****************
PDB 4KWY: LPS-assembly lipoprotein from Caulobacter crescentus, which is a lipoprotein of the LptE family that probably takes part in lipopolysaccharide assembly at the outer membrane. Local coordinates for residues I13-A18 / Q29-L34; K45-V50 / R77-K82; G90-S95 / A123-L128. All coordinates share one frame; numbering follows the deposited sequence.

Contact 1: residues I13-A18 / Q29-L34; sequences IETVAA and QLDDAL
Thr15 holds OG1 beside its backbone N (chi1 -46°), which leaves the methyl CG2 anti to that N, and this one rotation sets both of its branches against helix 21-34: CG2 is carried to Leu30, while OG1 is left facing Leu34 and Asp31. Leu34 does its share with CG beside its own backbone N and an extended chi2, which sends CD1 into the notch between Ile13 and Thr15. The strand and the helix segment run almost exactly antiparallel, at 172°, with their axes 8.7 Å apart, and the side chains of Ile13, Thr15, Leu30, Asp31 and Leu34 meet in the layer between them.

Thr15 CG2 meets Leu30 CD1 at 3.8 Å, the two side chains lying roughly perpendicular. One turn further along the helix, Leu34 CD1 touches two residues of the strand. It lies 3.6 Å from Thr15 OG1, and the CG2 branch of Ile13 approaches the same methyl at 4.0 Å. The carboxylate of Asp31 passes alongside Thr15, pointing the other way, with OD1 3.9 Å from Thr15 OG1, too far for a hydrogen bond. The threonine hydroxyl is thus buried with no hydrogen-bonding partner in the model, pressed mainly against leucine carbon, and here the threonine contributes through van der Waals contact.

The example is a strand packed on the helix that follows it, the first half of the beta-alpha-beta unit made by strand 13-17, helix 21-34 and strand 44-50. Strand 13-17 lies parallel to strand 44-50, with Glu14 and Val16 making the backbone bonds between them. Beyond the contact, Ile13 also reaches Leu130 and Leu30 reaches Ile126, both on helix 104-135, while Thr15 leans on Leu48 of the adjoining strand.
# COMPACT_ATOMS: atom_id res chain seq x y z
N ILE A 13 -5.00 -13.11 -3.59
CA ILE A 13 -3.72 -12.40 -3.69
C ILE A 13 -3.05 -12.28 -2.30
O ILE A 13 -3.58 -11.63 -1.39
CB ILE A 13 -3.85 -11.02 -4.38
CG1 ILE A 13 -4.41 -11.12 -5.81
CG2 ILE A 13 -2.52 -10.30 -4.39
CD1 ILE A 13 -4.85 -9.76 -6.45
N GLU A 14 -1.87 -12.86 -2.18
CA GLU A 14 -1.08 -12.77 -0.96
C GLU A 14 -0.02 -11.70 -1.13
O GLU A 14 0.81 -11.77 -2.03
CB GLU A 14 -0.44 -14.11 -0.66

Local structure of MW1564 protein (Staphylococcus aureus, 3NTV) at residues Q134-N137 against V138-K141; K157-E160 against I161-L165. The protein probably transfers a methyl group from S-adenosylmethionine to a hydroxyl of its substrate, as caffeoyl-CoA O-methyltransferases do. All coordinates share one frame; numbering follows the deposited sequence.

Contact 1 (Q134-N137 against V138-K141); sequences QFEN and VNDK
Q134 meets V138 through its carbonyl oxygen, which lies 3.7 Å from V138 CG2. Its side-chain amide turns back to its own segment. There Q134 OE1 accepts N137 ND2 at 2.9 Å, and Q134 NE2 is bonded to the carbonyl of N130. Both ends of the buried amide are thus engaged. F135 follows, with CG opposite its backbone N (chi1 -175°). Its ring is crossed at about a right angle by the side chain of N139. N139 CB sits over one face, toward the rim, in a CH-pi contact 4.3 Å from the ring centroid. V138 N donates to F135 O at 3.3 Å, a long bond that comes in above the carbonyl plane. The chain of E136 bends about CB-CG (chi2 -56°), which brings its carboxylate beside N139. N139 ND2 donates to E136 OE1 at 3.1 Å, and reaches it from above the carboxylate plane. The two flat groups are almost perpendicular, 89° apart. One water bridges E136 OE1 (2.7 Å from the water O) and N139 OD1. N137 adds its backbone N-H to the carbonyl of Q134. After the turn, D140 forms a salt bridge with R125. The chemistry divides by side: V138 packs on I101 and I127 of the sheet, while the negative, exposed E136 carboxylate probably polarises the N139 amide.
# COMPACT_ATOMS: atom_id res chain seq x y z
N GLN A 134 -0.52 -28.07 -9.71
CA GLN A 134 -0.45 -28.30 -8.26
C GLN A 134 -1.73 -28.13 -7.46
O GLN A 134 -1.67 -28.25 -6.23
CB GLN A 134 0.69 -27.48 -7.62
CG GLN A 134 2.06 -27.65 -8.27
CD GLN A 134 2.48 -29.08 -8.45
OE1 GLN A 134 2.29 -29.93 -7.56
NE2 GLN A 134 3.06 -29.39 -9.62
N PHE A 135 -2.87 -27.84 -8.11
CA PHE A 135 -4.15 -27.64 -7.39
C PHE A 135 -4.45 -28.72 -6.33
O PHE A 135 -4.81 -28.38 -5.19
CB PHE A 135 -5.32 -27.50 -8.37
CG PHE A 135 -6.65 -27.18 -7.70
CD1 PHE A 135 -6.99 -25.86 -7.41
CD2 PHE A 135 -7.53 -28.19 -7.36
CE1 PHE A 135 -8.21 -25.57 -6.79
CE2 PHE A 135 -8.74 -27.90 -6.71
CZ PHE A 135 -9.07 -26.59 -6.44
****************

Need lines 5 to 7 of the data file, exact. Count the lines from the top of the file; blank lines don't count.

The example is a strand packed on the helix that follows it, the first half of the beta-alpha-beta unit made by strand 13-17, helix 21-34 and strand 44-50. Strand 13-17 lies parallel to strand 44-50, with Glu14 and Val16 making the backbone bonds between them. Beyond the contact, Ile13 also reaches Leu130 and Leu30 reaches Ile126, both on helix 104-135, while Thr15 leans on Leu48 of the adjoining strand.
# COMPACT_ATOMS: atom_id res chain seq x y z
N ILE A 13 -5.00 -13.11 -3.59